6 Meet Day Nutrition Strategies Swimmers Should Know

Nutrition

6 Meet Day Nutrition Strategies Swimmers Should Know

Among the most important things an athlete can do is set goals, and with these goals come standards. Proper training, sleep, and nutrition are vital necessities for success in any sport. But balancing these priorities can be challenging when jobs, schooling, and other obstacles come into play. 

Knowing your nutrition needs on a meet day is especially crucial for swimmers, but it can be confusing when you face extended periods of time in between events and sessions. As everyone’s body reacts differently to certain foods, it is essential to find a nutrition plan that works for you, and one that you can realistically commit to long-term. With a focus on meet day, below are six of the best ways you can fuel up for any upcoming competition.

Nutrition

1. The Day Before Competition

Fueling your body for a long day of competition begins with how you prepare the day before. Be sure to eat meals and snacks that are high in complex carbohydrates throughout the day, and stay hydrated as well. According to research cited by an article in Swim England Masters (“What to eat during swim competitions”), you should pay attention to your blood sugar levels to make sure that they are steady. Another effective way to fuel your muscles is to eat smaller amounts often, every two to four hours. You might be tempted to pig out at the pre-meet pasta party, but resist that urge! Eat in moderation or you may find yourself sluggish and uncomfortable on meet day. Don’t risk eating anything that might cause stomach upset, such as super spicy foods or other foods that may not agree with you! Your best bet is to stick with tried and true nutritious favorites, high in complex carbohydrates of course.

2. Meet Day: Breakfast Is Served

It’s a known fact that breakfast is the most important meal of the day, and it is particularly essential for swimmers, especially with it being the only meal before morning competitions. Even if you’re contending with pre-meet nerves, eating easily digested foods with high carbohydrate levels is the way to go. According to Team USA’s Athlete Eating Guidelines, cereal with milk, bananas, yogurt, fruit, and toast are all solid options that can help get your body on track for a competitive day at the pool. If this is too much for you, however, carbohydrate-rich fluids such as juices and low-fat smoothies can serve as alternatives.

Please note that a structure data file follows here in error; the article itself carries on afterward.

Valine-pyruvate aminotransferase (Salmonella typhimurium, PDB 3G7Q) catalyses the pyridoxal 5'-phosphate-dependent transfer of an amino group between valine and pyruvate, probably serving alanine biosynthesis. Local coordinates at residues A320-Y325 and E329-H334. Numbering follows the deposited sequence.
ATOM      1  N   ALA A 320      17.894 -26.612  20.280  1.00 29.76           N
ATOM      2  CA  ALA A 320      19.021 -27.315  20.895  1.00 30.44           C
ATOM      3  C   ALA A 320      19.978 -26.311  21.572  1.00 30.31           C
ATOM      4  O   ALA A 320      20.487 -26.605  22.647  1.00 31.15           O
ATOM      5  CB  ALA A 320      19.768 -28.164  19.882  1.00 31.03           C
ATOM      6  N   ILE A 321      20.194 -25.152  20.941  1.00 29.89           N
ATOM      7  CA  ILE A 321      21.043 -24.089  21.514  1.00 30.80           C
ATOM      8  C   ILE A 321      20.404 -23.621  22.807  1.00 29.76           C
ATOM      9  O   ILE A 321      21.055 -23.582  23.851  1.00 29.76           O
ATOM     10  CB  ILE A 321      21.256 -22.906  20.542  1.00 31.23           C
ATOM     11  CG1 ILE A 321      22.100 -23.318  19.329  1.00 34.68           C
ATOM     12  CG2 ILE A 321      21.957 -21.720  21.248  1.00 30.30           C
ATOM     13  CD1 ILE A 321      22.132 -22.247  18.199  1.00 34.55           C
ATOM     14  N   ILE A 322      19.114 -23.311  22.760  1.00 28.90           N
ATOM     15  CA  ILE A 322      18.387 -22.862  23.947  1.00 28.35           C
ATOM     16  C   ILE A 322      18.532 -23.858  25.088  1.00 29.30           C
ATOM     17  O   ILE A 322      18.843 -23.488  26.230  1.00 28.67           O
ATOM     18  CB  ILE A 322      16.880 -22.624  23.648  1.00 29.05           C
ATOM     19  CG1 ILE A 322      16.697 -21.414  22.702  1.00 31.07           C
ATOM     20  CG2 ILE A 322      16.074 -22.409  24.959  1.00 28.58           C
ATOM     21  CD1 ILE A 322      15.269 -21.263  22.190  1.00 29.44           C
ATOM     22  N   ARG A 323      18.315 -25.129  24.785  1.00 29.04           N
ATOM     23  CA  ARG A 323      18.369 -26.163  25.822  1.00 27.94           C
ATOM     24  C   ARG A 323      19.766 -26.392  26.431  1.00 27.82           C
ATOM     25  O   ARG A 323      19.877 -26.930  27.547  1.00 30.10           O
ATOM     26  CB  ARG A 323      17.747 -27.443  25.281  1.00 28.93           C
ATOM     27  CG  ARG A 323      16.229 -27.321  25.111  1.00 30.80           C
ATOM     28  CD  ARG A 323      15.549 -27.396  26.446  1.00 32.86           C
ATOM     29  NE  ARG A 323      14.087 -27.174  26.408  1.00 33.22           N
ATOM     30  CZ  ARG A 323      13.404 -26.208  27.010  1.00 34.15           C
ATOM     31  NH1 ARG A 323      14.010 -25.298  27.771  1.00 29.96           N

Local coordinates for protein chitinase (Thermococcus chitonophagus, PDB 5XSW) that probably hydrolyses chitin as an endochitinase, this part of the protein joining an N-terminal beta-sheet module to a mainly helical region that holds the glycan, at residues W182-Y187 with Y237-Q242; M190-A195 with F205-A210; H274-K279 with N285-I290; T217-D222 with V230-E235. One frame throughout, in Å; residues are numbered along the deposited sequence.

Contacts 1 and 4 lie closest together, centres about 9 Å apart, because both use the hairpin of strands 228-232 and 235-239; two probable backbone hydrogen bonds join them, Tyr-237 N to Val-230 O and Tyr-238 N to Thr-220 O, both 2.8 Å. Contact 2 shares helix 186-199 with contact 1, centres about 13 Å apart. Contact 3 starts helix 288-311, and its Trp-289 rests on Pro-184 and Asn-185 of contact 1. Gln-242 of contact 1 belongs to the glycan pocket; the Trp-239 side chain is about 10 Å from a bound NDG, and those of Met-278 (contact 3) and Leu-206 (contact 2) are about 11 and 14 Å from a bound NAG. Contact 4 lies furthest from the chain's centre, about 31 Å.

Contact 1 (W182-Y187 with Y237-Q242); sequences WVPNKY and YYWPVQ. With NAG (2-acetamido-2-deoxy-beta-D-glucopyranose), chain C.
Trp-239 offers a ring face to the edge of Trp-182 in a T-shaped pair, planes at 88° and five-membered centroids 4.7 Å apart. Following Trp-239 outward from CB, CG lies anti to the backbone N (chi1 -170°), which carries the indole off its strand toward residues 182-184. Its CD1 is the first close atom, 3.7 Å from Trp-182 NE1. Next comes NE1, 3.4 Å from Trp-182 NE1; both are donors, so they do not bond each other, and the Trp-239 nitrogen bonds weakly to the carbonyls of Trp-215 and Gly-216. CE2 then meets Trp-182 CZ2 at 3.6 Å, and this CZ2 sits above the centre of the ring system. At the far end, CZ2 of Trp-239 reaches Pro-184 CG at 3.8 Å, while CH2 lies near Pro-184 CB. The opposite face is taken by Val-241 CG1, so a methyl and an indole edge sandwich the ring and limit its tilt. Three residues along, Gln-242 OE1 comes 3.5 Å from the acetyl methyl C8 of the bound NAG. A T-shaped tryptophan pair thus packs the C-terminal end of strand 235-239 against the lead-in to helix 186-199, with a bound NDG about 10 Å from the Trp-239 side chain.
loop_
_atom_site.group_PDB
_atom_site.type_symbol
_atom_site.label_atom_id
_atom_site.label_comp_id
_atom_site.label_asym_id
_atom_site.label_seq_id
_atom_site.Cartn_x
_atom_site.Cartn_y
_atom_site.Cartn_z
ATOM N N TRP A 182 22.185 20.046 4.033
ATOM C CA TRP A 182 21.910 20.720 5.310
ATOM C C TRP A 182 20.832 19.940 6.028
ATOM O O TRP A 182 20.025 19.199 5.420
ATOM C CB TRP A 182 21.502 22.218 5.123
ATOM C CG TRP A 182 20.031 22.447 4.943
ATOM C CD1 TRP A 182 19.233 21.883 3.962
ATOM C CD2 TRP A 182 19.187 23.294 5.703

Ledecky, other Team USA hopefuls work through 'crunch time' at ...

Photo Courtesy of Colorado Springs Gazette

3. All-Day Hydration

Staying hydrated throughout the day by regularly drinking both during meals and between meals is a great way to prepare and recover. The easiest way to ensure sufficient hydration on meet day is to carry a water bottle. Drinking small amounts throughout the day is ideal as it will help prevent any potential stomach issues and the ever-inconvenient frequent need to visit the restroom.

4. Snack Time

The period between races is prime snack time. Whether you choose fruit, crackers, cereal bars, fresh veggies, nuts, smoothies, you name it – these snacks will act as continuous fuel to help you perform at your best all day long. According to the same research done by Swim England Masters, eating as soon as possible after a race offers the body the most time to recover for another race. It is crucial, however, to avoid high-fat foods as well as those containing simple sugars. Don’t give in to your junk food cravings, choose the healthy foods you hopefully already incorporate into your regular diet. Again, you should look for complex carbohydrates in your snacks, in addition to incorporating them into your regular diet.

Wary U.S. Olympians Will Bring Food to China - The New York Timesphoto courtesy of nytimes.com

5. Lunch Between Sessions

In the case of a competition consisting of multiple sessions or a full day at the pool, getting a high-quality meal in after the morning session is key. According to performance dietician, Dane Baker, from High Performance Sport New Zealand, eating a lunch consisting of high carbohydrate options along with a protein source is best for later competition. With the addition of protein though, it’s important not to overindulge as this will result in less carbohydrate consumption and longer digestion. Ideally, eat your lunch as soon as you can after the morning session to allow more time for your body to rest up.

U.S. Olympic Training Center Colorado SpringsPhoto Courtesy of United States Olympic Committee

6. Final Preparation: Dinner Time

With evening sessions, dinner can either be consumed two hours prior to competition, after the competition, or both, depending on timing. In the case of evening racing, Baker recommends eating a light meal or snack option two hours prior for optimal performance. Ideally, a meal would consist of a balanced mix of lean protein and carbohydrates, along with vegetables to boost the nutrient content.

Being able to compete at your true best is only possible with adequate nutrition. All-day meets can certainly take a lot out of a swimmer, and making a food plan ahead of time is the key to success from start to finish. Careful nutrition selections throughout the day will fuel your body for optimal performance.

 

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